Scientific Name Barley yellow dwarf luteoviruses (Acronym BYDV)
Synonyms Maize leaf fleck virus, cereal yellow dwarf virus, Hordeum virus nanescens, oat red leaf virus, rice giallume virus.
Common Names English: Barley yellow dwarf; Spanish: Virus del enanismo amarillo de la cebada; German: Gelbverzwegungsvirus; French: Jaunisse nanisante de l'Orge
Description Barley yellow dwarf is caused by a group of luteoviruses named barley yellow dwarf luteoviruses. The different viruses causing barley yellow dwarf were originally characterized based on their transmission by the species of aphid that most efficiently transmitted that strain; MAV by Sitobion avenae, PAV by Rhopalosiphum padi, S. avenae and others, RMV by R. maidis, RPV by R. padi and SGV by Schizaphis graminum. The Chinese strains GPV, DAV and GPDAV have serological relation to MAV and PAV, but differ in the aphid transmission pattern. The BYDVs are divided in two subgroups; group 1 includes PAV, MAV and SGV, group 2 RPV and RMV. Group 2 is more closely related to other luteoviruses than to group 1 BYDVs.
BYDV particles are isometric with a diameter of 24-28 nm and sediment as a single component at 104-118 S (density in CsCl 1.40 g cm-3). The protein capsid is composed of one polypeptide (MW 23.5-24.4 x 10³), the genome consists of a single molecule of +sRNA (MW 1.85 - 2.0 x 106).



Symptoms caused by BYDVs differ with host species and cultivar, age and physiological state of the host plant at the time of infection, the strain and the environmental conditions and can be easily confused with nutritional and abiotic disorders. Symptoms include leaf discoloration from tip to base and from margin to centre. In wheat, the infected leaves are generally yellow, sometimes red. Other leaf symptoms include serrations along leaf borders and corkscrew symptoms. Plants are often stunted, with a decrease in tiller number and biomass and a reduced root system. Symptoms occur usually as yellow or red patches of stunted plants. Disease severity depends on the strain of viruses which are transmitted by various aphid species.


Aphids acquire and transmit BYDVs while feeding on the phloem sieve tube elements of host plants (minimum feeding access times 0.1 - 4.0 h). The latent period (time from the start of acquisition until the aphid becomes able to infect plants) is between 12 and 24 h.
After acquisition from the phloem, virions are transported to the aphid gut, cross the hindgut epithelium and are transported in the hemocoel in coated vesicles. The virions reach the salivary canals via the accessory salivary gland basal lamina and plasmalemma, from where they are excreted while the aphid is feeding. As vector transmission pattern often corresponds to serotypes, the specificity of transmission is high.
BYDVs are transmitted to a new crop by alate aphids from infected sources. Under favorable weather conditions for aphid development and spread, the virus is spread in the crop. The primary infection depends on the number of aphids and their ability to transmit the virus. Reservoirs of primary inoculum may be infected maize crops, volunteers or other grass species.


BYDVs are transmitted by aphids in a persistent, circulative but non-propagative manner; they are not mechanically or seed transmissible.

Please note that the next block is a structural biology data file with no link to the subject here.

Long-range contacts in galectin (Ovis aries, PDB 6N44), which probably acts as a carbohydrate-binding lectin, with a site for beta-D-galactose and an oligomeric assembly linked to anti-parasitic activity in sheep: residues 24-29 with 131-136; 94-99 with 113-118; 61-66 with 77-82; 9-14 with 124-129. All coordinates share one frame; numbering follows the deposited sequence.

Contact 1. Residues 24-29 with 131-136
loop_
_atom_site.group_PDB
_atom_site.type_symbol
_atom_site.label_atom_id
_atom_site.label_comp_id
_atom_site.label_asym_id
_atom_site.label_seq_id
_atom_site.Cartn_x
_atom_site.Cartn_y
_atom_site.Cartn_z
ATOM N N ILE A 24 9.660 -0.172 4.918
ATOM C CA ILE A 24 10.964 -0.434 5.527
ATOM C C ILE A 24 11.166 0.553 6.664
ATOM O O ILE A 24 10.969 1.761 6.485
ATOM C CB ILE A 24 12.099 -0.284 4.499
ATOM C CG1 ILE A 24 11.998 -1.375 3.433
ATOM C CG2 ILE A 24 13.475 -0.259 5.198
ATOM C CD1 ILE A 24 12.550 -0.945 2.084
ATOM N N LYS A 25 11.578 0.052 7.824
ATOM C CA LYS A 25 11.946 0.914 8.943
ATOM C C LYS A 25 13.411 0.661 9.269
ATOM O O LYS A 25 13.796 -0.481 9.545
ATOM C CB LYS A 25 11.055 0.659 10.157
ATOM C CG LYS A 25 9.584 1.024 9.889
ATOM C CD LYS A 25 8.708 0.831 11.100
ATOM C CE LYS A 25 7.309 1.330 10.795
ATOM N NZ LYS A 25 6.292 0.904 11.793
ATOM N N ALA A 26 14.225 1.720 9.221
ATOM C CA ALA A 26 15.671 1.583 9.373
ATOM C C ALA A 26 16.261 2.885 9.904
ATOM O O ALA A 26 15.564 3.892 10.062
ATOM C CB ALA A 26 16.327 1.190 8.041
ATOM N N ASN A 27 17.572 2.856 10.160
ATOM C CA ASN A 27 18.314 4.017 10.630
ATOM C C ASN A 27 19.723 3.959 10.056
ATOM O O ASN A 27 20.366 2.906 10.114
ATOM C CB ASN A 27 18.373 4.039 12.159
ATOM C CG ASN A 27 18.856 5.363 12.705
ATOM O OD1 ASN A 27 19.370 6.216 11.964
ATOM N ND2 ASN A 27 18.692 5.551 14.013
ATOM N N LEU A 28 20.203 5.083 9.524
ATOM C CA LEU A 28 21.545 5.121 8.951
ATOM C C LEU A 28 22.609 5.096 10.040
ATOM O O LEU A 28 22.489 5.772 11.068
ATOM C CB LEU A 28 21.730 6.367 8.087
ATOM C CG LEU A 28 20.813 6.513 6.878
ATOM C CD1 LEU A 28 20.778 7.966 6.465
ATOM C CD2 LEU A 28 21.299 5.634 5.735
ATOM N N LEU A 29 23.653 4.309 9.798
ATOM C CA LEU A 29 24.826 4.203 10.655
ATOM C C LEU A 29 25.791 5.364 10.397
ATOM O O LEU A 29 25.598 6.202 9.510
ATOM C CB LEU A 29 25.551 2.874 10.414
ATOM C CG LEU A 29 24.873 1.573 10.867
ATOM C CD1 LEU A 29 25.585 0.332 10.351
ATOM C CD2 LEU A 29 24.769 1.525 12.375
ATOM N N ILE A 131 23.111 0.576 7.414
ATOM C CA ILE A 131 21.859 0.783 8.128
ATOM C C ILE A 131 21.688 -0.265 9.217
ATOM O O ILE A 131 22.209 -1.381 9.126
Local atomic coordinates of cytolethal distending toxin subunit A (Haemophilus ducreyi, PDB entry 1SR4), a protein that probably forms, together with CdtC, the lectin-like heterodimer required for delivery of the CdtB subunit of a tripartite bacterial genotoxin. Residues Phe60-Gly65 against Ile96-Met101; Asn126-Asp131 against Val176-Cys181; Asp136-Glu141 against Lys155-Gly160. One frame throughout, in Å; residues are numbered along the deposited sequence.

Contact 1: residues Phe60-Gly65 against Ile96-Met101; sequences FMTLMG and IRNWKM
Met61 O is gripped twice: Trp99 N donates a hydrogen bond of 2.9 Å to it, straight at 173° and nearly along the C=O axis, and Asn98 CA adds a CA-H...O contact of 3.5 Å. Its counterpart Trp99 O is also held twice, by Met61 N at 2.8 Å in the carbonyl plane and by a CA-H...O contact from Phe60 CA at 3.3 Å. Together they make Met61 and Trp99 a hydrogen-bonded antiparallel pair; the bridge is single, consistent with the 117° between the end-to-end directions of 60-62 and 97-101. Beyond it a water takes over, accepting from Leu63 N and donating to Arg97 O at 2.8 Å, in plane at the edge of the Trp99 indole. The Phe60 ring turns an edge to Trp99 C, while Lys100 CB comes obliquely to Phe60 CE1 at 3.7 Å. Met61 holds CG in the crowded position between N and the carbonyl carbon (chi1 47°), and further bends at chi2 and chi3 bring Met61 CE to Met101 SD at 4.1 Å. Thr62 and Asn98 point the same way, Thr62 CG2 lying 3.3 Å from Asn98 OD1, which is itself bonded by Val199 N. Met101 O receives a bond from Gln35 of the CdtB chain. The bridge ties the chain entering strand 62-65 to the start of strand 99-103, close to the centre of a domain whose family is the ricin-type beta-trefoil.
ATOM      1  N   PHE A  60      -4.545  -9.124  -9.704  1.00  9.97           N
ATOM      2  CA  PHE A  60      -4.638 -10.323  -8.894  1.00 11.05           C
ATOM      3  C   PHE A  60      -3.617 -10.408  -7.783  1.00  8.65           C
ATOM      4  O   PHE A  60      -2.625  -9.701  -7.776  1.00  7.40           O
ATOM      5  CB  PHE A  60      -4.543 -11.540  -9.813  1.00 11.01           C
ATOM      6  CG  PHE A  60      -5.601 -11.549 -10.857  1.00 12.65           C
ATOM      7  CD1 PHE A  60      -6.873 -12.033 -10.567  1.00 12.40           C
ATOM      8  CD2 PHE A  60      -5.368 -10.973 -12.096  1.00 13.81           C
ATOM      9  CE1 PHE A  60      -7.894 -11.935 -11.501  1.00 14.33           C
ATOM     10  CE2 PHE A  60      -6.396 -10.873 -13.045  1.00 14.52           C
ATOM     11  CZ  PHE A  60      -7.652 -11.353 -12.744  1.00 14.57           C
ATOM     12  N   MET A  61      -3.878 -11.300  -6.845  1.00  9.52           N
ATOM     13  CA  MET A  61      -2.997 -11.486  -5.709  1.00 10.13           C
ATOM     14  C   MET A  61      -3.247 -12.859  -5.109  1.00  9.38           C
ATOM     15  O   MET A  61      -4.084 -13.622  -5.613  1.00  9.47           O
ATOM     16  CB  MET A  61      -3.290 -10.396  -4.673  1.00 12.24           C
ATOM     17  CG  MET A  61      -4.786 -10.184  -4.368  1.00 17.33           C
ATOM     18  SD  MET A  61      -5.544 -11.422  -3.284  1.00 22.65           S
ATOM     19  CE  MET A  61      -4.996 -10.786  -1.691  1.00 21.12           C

Many species of aphids infest cereal crops; more than twenty have been reported as vectors of BYDVs. The most important include Rhopalosiphum padi, R. maidis, R. rufiabdominalis, Sitobion avenae, Metopolophium dirhodum and Schizaphis graminum. In general, BYDV-PAV causes severe symptoms, MAV moderately severe and RPV, RMV and SGV produce mild symptoms. However, as there is high variability among the isolates from the same BYDV strain an RPV isolate may cause more severe symptoms than a PAV isolate.


Additional Crop Information

Barley, oats, rice, other grass species

Agricultural Importance

Due to the wide host range and the widespread occurrence of their vectors, BYDVs are the economically most important virus disease of cereals. Yield losses may be serious but vary with BYDV strain, host plant variety, growth stage at infection, and environmental conditions. Losses may reach more than 10 %, however, are considerably lower in general.


Useful non-chemical contribution to Integrated Weed Management

Cultural practices to reduce the incidence of BYDVs include delayed sowing dates in order to avoid primary infection, removal of cereal regrowths and stubble as a reservoir of virus and vectors. Incorporating resistance or tolerance to BYDVs into wheat is one of the most promising control options. Various sources of tolerance have been reported. Resistance to virus multiplication may be introgressed from wheat relatives like Aegilops, Elymus and Agropyron.
Biological control has been reported to be successful in South America, where S. avenae and M. dirhodum were controlled through the introduction of Coccinellid predators and Aphelinid and Aphidiid parasites and in New Zealand with the introduction of Aphidius rhopalosiphi. In most areas, natural enemies limit aphid populations and it is important to integrate chemical and natural control methods.

Chemical Control

Chemical control of barley yellow dwarf relies on the control of its aphids vectors, especially at early growth stages. Insecticides may be applied prophylactic or based on forecasting systems. The most commonly used active ingredients include organophosphates and synthetic pyrethroids. Neonicotinoids such as imidacloprid are also effective when applied as a systemic seed treatment.

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